Amgen has culled a bispecific drug it picked up in a $1.7 billion biobucks deal with Xencor.
In its second-quarter results, the biopharma said: “Phase 1 development of AMG 424, a CD38-CD3 XmAb antibody has been stopped, with rights reverting to Xencor.”
Amgen nabbed the preclinical asset back in 2015 as part of an early-stage, bispecific six-drug development deal with Xencor. Under the deal, Amgen paid just $45 million upfront to use its R&D tech on some preclinical antibodies designed to harness the body's natural defenses.The pact was worth up to $1.7 billion in biobucks.
Xencor had been the biotech partner of choice for a number of Big Pharmas but was beginning to fall out of favor. In January last year, Novartis also returned the rights to a bispecific antibody it had licensed as part of a 2016 deal worth up to $2.41 billion.
A few months down the line, and the biotech was hit again after a second asset from that deal, in development for acute myeloid leukemia, hit a snag in the form of a partial clinical hold from the FDA. This came after a failed phase 2 test in lupus for the company in 2018.
But things had started to turn around: After working with Xencor to change the study protocol, the FDA lifted the partial clinical hold April 30.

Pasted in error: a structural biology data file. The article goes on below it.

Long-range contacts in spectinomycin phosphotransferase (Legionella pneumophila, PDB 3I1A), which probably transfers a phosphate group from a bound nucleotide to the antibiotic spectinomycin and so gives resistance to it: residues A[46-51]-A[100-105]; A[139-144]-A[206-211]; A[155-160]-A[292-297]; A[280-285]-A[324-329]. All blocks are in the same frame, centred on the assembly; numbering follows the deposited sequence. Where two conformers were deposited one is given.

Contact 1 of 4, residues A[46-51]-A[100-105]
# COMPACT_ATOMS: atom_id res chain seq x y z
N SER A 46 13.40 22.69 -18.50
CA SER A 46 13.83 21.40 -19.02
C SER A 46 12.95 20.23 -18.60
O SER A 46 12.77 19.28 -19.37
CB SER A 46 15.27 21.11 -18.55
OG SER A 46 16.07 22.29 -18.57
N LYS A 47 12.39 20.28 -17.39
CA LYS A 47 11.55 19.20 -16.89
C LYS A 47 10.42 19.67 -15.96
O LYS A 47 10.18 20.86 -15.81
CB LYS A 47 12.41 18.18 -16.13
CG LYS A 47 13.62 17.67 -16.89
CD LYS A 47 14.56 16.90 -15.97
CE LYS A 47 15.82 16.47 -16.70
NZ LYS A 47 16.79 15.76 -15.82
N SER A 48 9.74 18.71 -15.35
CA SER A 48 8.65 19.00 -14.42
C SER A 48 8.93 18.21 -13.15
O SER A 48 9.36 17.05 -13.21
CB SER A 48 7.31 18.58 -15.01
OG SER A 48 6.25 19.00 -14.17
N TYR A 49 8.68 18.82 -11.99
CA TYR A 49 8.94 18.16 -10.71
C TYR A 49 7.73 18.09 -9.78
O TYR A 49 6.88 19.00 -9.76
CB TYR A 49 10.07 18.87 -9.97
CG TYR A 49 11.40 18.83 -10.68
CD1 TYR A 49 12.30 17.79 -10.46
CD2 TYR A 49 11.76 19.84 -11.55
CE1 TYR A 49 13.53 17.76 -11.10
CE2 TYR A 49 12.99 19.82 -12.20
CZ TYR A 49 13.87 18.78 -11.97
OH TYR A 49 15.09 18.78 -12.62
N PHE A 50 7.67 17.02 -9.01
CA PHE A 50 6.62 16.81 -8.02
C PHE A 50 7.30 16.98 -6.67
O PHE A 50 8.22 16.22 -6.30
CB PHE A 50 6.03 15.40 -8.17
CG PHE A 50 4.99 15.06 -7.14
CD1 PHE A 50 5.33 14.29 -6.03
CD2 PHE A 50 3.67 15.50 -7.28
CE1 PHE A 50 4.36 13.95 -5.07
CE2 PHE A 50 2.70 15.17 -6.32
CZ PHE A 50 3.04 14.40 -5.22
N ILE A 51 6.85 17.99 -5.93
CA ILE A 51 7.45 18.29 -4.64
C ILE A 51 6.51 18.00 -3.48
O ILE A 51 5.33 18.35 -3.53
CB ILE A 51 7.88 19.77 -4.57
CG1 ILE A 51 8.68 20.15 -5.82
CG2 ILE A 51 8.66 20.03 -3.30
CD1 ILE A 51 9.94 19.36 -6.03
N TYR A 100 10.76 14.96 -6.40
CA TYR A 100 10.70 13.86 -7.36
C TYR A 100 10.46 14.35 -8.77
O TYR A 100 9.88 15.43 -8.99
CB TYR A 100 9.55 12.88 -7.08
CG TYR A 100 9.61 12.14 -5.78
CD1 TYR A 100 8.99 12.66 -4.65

And although Xencor lost Novartis as a partner on one of its programs, it picked up a new partner, licensing its preclinical-stage IL-15 cytokine therapeutics to Genentech for $120 million upfront in February last year.
Since then, Xencor has inked an R&D deal with Astellas and started phase 1 studies for two more bispecific antibodies in advanced solid tumors: XmAb2314, which targets PD-1 and ICOS, and XmAb22841, which targets CTLA-4 and LAG-3. The latter treatment is being tested in combination with Keytruda in an effort to block three checkpoints at once.
But the Amgen cull was still a hard hit for the biotech in the short term, with its shares off nearly 5% after-hours Tuesday on the news.
Meanwhile, one of the most keenly watched cancer drugs in development, KRAS drug AMG 510 (now known as sotorasib) is still on track to deliver data from a potentially pivotal phase 2 monotherapy study in patients with advanced non-small cell lung cancer (NSCLC) in the coming months, despite ongoing pandemic disruptions to trials.
Amgen also noted its phase 3 CodeBreaK 200 study comparing sotorasib to docetaxel is also now “enrolling patients with advanced NSCLC,” while it has six phase 1 combination cohorts also enrolling.
Sales for Amgen grew 6% to $6.2 billion for the second quarter.